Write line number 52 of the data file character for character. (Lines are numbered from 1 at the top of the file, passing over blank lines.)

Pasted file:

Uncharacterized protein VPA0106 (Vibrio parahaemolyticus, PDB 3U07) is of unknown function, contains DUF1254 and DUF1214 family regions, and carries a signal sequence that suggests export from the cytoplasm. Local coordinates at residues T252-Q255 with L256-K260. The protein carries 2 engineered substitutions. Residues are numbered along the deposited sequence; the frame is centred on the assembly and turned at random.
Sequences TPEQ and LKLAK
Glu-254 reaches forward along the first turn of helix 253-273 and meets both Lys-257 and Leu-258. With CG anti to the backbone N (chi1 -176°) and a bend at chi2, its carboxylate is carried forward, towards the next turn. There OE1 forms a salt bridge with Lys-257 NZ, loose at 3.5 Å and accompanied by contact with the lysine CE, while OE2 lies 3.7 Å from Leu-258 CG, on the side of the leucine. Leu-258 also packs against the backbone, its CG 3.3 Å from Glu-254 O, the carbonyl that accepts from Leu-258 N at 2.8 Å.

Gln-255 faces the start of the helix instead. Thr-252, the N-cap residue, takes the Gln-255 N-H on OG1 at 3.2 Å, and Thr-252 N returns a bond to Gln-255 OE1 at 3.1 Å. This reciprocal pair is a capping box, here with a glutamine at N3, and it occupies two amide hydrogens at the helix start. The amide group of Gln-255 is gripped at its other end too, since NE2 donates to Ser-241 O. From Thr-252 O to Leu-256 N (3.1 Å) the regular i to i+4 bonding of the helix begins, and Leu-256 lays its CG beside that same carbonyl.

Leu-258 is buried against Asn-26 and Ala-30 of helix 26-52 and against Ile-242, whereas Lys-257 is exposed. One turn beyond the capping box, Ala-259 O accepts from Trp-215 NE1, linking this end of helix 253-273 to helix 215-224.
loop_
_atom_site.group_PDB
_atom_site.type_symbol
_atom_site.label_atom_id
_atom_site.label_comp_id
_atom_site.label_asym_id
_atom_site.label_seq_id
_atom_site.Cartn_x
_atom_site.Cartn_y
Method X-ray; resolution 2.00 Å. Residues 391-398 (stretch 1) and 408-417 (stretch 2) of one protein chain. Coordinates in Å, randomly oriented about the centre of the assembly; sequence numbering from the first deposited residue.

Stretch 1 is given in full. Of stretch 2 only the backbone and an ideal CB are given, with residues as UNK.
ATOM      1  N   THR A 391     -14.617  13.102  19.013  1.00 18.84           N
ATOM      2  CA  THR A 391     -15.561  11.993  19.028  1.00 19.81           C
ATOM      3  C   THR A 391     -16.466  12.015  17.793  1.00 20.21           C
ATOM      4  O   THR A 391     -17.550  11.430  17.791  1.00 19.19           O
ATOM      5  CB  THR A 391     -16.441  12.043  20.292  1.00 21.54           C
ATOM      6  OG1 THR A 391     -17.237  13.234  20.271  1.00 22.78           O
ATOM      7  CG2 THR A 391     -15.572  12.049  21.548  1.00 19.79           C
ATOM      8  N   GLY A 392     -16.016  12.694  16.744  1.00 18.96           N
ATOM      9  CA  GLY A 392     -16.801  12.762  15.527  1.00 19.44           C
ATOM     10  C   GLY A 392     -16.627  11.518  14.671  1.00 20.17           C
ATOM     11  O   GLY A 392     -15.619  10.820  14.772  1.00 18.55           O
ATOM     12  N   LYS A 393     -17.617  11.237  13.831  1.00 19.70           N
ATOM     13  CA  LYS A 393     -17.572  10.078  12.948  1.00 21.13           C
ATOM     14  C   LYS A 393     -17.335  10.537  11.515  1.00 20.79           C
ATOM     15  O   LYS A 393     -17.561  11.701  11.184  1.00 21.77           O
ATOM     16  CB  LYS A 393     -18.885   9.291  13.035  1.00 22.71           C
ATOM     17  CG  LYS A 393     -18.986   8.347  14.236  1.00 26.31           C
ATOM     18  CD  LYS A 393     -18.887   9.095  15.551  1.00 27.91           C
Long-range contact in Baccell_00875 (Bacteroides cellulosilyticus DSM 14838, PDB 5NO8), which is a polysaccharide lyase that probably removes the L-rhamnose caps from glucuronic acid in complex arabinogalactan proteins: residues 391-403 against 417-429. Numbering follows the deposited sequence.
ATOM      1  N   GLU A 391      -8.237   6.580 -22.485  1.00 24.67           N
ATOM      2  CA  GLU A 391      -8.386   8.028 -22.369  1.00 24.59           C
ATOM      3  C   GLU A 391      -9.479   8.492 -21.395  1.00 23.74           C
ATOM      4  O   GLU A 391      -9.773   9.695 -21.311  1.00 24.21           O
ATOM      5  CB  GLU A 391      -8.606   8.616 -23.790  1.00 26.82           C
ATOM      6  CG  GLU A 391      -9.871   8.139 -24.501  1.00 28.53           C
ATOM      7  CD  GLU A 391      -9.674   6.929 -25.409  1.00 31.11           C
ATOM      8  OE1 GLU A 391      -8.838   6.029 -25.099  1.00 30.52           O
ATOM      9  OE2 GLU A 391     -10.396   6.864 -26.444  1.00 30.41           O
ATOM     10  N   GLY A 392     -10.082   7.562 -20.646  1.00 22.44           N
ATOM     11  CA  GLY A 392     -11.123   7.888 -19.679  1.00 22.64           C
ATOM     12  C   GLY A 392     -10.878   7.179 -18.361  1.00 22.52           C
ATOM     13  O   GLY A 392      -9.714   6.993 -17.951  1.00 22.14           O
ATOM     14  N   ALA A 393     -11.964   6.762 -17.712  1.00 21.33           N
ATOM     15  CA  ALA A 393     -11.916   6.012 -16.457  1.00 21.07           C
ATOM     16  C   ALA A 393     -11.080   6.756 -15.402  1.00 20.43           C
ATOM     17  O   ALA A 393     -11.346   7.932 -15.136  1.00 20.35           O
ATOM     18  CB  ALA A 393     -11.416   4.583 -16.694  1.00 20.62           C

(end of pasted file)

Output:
ATOM     17  O   ALA A 393     -11.346   7.932 -15.136  1.00 20.35           O